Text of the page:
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New Study Confirms Keeping a Food Journal Helps You Lose Weight!

It’s been core to the CalorieKing Program since its inception – keeping a food journal. By recording what you eat you are accountable for the calories you eat and over time you gain CalorieKing Blog Food Journalsinsight into your cravings, triggers and general habits. It’s so important we’ve built the diet and exercise recording feature directly into our online program. Now a new study by the Fred Hutchinson Cancer Research Center validates the concept of keeping some record of your food intake does help you lose weight.

Allan Borushek, dietitian and founder of the CalorieKing Program notes:

“We were pleased to see new studies from the Fred Hutchinson Cancer Research Center providing the same advice that’s always been core to our program – keeping those food diaries is a powerful tool towards meeting your weight loss goals! We’ve known for a long time that self-monitoring or keeping any kind of diary is the number one predictor of success with weight control.”

Anne McTiernan, M.D., Ph.D. is a director of the Hutchinson Center’s Prevention Center and a member of the Public Health Services Division. She and her team carried out the study and had some specific goals at the onset:

“When it comes to weight loss, evidence from randomized, controlled trials comparing different diets finds that restricting total calories is more important than diet composition such as low-fat versus low-carbohydrate. Therefore, the specific aim of our study was to identify behaviors that supported the global goal of calorie reduction.”

That information alone should make CalorieKing members feel great – you are on the right track! It’s not about fancy fad diets or banning bread and the like. It’s about setting a calorie target and sticking to it, within the context of sensible, nutritious food choices, of course.

But what about that sticking to it part? How did the survey find out that keeping journal helped?

The Study: How It Worked

McTiernan and her team wanted to identify what behaviors helped the test subjects the most when trying to lose weight – especially in post-menopausal women when weight loss can be especially challenging.

They surveyed 123 overweight to obese, sedentary women ages 50-75 who were randomly assigned two arms of a controlled randomized year-long dietary weight-loss prevention study – diet only and diet plus exercise. Participants filled out questionnaires to assess dietary intake, eating-related weight-control strategies, self-monitoring behavior and meal patterns. At the end of the study they were asked to complete a 120-item food-frequency questionnaire to assess changes from the beginning to the end of the study.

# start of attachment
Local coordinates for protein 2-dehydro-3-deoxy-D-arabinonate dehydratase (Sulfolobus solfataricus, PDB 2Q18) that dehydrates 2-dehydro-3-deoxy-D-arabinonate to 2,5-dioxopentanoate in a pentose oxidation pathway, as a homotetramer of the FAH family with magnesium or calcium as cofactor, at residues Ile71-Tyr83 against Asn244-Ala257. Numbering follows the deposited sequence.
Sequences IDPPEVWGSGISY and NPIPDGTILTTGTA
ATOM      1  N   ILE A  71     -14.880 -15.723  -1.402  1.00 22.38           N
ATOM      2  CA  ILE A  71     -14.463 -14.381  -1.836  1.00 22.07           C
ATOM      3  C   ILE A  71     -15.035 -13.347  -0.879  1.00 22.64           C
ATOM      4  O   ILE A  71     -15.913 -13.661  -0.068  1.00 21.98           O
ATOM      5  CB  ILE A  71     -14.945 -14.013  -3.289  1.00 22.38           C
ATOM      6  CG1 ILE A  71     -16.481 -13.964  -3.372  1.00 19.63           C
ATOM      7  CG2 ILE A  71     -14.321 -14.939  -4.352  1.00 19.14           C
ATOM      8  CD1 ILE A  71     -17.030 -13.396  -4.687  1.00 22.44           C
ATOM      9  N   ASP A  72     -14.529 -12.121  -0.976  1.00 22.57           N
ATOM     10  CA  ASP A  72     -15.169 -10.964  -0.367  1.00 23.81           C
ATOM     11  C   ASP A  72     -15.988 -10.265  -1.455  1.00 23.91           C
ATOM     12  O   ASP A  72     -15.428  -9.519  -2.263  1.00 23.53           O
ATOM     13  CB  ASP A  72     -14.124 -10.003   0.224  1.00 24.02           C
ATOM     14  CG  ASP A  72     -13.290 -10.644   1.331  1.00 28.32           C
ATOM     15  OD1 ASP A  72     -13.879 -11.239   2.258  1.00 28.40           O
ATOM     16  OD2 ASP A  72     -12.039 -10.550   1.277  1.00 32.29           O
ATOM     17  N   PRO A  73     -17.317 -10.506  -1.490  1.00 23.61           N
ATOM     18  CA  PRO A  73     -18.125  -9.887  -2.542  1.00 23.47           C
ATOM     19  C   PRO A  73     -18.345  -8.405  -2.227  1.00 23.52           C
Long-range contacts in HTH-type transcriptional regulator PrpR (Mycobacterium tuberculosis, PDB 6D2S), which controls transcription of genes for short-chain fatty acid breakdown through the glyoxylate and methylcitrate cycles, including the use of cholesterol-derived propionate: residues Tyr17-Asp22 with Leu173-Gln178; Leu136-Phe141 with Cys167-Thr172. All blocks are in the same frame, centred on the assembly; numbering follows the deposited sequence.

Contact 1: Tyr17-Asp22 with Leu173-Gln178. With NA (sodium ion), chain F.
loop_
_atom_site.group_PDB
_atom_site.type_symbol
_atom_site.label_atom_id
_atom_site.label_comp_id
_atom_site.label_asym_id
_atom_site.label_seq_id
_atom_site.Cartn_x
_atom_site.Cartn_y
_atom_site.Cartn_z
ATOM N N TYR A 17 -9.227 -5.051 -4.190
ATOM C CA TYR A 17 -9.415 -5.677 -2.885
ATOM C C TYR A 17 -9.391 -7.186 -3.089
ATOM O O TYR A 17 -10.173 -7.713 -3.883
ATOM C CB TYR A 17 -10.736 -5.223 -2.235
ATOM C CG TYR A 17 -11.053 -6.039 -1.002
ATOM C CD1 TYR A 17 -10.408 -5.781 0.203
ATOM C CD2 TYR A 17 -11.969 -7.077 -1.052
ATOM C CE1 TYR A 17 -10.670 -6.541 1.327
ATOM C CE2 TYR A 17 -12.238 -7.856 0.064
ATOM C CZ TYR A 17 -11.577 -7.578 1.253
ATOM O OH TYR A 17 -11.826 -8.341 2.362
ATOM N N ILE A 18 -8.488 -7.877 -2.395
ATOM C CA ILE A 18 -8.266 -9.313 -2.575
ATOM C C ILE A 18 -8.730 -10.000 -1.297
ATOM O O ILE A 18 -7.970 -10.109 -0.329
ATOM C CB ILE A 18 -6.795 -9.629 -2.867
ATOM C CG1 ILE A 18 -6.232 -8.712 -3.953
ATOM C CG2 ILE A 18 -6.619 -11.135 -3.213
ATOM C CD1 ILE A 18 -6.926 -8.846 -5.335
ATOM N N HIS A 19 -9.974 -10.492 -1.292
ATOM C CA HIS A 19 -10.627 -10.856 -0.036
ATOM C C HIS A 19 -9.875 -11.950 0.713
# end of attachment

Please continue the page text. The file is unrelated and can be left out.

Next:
You will love hearing the results – at the end of the study all the participants lost an average of 10 percent of their starting weight, which was the goal of McTiernan’s study. Plus, they found that women who kept food journals consistently as part of their behavior lost an incredible six pounds more than those who didn’t!

As reported in ScienceDaily, McTiernan observed:

“For individuals who are trying to lose weight, the number one piece of advice based on these study results would be to keep a food journal to help meet daily calorie goals. It is difficult to make changes to your diet when you are not paying close attention to what you are eating.”

Changing habits is hard – we all know that.  Sometimes we focus on the idea that it is willpower that will get us to change and of course having willpower or the desire to change is important. But what this study shows is that it is also just as powerful as paying attention in order to help make a change. That’s a small step that can be easier to achieve than simply relying on willpower to go “cold turkey” and change.

The Fred Hutchinson Cancer Research Center provided the following tips for keeping a food journal:

  • Be honest – record everything you eat
  • Be accurate – measure portions and read labels
  • Be complete – include information on how the food was prepared, and the addition of any toppings or condiments
  • Be consistent – always carry your food diary with you or use a diet tracking application on your phone

It’s helpful to get a reminder – and validation – that the hard work you are doing with the CalorieKing program is going to help you. We work hard to keep our Food Database up-to-date so you can count your calories with confidence, and we are looking forward to releasing tools for your smartphones that will help you keep track of your food wherever you are.

The Hutchinson Center study also found other interesting and important tips when it came to keeping the weight off – things like not skipping meals and avoiding eating out. If you’d like to read more about the study we encourage you to read the full article in Science Daily.

We salute the Hutchinson Center for their work in reminding all of us that weight loss is about lifestyle change – not just whatever diet is in all the magazines.

Let’s get journaling everyone!

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